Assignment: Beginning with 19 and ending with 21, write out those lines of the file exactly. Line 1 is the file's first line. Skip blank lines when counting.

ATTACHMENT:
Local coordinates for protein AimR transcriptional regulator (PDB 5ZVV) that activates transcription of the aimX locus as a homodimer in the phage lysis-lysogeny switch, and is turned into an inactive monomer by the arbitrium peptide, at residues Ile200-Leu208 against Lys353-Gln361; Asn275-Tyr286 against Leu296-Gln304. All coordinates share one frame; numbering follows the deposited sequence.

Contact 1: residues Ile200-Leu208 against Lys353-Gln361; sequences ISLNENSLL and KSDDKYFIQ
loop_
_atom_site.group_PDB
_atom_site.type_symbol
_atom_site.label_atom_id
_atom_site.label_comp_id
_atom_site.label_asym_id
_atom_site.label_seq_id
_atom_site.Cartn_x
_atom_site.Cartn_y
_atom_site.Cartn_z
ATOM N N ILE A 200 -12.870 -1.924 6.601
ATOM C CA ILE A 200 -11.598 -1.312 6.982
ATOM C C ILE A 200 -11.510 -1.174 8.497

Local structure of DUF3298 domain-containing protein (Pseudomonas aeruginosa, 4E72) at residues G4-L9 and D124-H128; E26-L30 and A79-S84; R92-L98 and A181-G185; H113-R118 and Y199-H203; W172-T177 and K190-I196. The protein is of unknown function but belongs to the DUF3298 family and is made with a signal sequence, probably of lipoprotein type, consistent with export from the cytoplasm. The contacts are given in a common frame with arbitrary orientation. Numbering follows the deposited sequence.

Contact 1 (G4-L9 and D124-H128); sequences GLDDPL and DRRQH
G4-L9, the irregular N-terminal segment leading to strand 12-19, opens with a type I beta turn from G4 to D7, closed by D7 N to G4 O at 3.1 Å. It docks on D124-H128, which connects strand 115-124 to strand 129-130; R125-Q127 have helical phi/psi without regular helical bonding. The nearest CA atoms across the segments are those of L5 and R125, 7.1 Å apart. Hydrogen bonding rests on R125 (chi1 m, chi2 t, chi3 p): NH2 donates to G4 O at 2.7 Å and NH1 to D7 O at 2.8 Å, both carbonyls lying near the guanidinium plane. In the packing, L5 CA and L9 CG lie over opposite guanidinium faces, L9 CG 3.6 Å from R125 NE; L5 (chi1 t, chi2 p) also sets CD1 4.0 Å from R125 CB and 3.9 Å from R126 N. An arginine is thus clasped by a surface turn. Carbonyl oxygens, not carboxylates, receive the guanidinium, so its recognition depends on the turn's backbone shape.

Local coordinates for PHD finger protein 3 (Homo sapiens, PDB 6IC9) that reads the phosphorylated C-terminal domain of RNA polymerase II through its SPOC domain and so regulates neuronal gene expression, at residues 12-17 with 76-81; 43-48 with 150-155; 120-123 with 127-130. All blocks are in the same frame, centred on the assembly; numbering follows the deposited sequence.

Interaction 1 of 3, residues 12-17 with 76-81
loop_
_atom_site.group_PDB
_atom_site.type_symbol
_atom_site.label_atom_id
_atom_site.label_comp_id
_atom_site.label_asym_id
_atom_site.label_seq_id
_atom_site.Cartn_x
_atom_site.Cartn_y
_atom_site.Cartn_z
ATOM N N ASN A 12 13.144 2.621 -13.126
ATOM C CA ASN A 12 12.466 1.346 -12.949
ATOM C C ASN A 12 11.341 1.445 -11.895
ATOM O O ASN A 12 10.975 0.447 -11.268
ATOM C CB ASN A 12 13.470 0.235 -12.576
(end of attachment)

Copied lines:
Local coordinates for PHD finger protein 3 (Homo sapiens, PDB 6IC9) that reads the phosphorylated C-terminal domain of RNA polymerase II through its SPOC domain and so regulates neuronal gene expression, at residues 12-17 with 76-81; 43-48 with 150-155; 120-123 with 127-130. All blocks are in the same frame, centred on the assembly; numbering follows the deposited sequence.

Interaction 1 of 3, residues 12-17 with 76-81
loop_